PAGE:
Today’s book review is Flow: The Psychology of Optimal Experience, by Mihaly Csikszentmihalyi. I first came across the concept of Flow in my previous job, where it was presented to us as a concept that will help you manage people better – that you should try and manage people so that they were in a state of “flow” as often as possible – being stretched so that they are learning, but not so much that what they were doing was too hard.
But the concept is much more than that. To quote from the introduction:
“We have all experienced times when, instead of being buffeted by anonymous forces, we do feel in control of our actions, masters of our own fate. On the rare occasions that it happens, we feel a sense of exhilaration, a deep sense of enjoyment that is long cherished and that becomes a landmark in memory for what life should be like….. moments like these are not the passive, receptive, relaxing times…the best moments usually occur when a person’s body or mind is stretched to its limits in a voluntary effort to accomplish something difficult and worthwhile.”
Before buying the book, I found it difficult to work out how you could write a whole book about this one, fairly simple, concept. But it is an engaging book, packed with information and new ways of thinking about life. Csikszentmihalyi has spent his professional life researching happiness, and his conclusions have led him to believe (with considerable evidence) that most people are happiest at these times when they are stretching themselves to achieve something.
The conditions for the ideal flow activities are that they provide a sense of discovery, a creative feeling of transporting the person into a new reality. They push the person into higher levels of performance, and lead to previously undreamed-of states of consciousness. They transform the self by making it more complex. In turn that means that the activity needs to continue to grow and become more complex so that it continues to provide the growth and challenge to make it meaningful. Csikszentmihalyi sets out four major components of an activity that will tend to make it enjoyable
we are confronting tasks we have a chance of completing
we must be able to concentrate on what we are doing
there are clear goals
there is immediate feedback
and then what it will feel like
we have deep and effortless involvement that takes us away from everyday life
we will have a sense of control over our actions
concern for the self disappears, but emerges stronger after the experience is over
the sense of duration of time is altered, so that hours can pass by in minutes
To achieve the state of flow, it is not enough to be challenged by something. You need to be giving all of yourself to it – so that you are deeply involved in the activity. Conversely, an activity does not need to be seem by society at large as worthy, or difficult, for a person to achieve flow from it. Those who have been imprisoned for long periods in difficult circumstances have achieved flow from the unlikeliest of activities, through consciously setting themselves goals and challenges.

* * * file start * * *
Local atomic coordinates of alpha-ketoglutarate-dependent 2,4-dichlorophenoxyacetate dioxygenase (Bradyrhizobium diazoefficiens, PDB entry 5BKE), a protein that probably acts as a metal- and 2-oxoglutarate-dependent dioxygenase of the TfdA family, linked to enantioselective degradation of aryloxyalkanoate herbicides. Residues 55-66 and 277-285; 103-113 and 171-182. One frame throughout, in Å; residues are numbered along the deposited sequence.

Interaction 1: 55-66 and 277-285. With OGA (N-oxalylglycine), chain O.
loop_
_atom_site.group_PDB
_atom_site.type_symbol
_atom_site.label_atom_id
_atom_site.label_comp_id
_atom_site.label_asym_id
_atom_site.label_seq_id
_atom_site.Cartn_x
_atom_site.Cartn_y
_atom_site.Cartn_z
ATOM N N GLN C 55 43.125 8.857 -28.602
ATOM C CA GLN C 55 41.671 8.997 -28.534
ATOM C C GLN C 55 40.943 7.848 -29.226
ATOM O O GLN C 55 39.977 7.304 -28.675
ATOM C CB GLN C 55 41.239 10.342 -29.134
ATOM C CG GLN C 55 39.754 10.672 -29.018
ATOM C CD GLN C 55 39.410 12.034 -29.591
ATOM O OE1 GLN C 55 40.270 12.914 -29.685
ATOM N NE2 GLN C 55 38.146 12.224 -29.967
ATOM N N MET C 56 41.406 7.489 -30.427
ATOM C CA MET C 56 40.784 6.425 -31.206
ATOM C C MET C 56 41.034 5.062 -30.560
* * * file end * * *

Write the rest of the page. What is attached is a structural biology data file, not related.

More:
The book goes on to describe all the different ways in which people have achieved flow throughout the centuries, and how much of music, art, literature and religion can be viewed through a lens which suggests that they are all ways in which the human race tries to formalise ways in which flow can be achieved more easily.
The two sections which I found most thought provoking were those on amateurs and professionals, and the chapter on work. Csikszentmihalyi describes the common way in which professionals in any field tend to look down on hobbyists (he prefers to call them amateurs, given the root of the word comes from those who love what they do). Someone who is constantly challenging themselves and learning something new, even in a part time way, and even not as well as a professional could do is achieving much better personal growth than someone who is a professional but hasn’t learned anything in the last ten years. Certainly that section made me rethink the way I react to people with hobbies that I find deadly dull or that they aren’t very good at. And for my main hobby, blogging – well it certainly fits as a flow activity for me. What I’ve realised, though, is that I should spend more time commenting (harder work, but more rewarding) than passively reading my feedreader. It’ll probably improve the experience.
But the big challenge for me was the chapter on work. Csikszentmihalyi’s research (in which he asked people randomly throughout their day to write down what they were doing, and how happy they were) showed that people are most likely to achieve a flow state (in a fairly liberal interpretation of having a higher than average level of challenge and using more skills than average) while they were working than not working. But when they were working (even in that state), they were more likely to wish they were doing something else.
I’m sure I would have been one of those people – enjoying what I was doing at work, but wishing I was somewhere else. This chapter has made me think harder about what about my work gets me to that flow state, and what I can do in my non work life to match the flow experiences I undeniably get at work. I’ve been wishing for a while that I could work four days a week, rather than five, because I don’t feel I’m getting enough time for myself at the moment. But perhaps what I should be doing instead, is working towards changing my work so that more of it is about being in a flow state, and it feels like time for myself. It has the advantage of possibly being more achievable.
So my reactions have probably made clear that I found this book captivating. I will be re-reading it every year or so, I expect.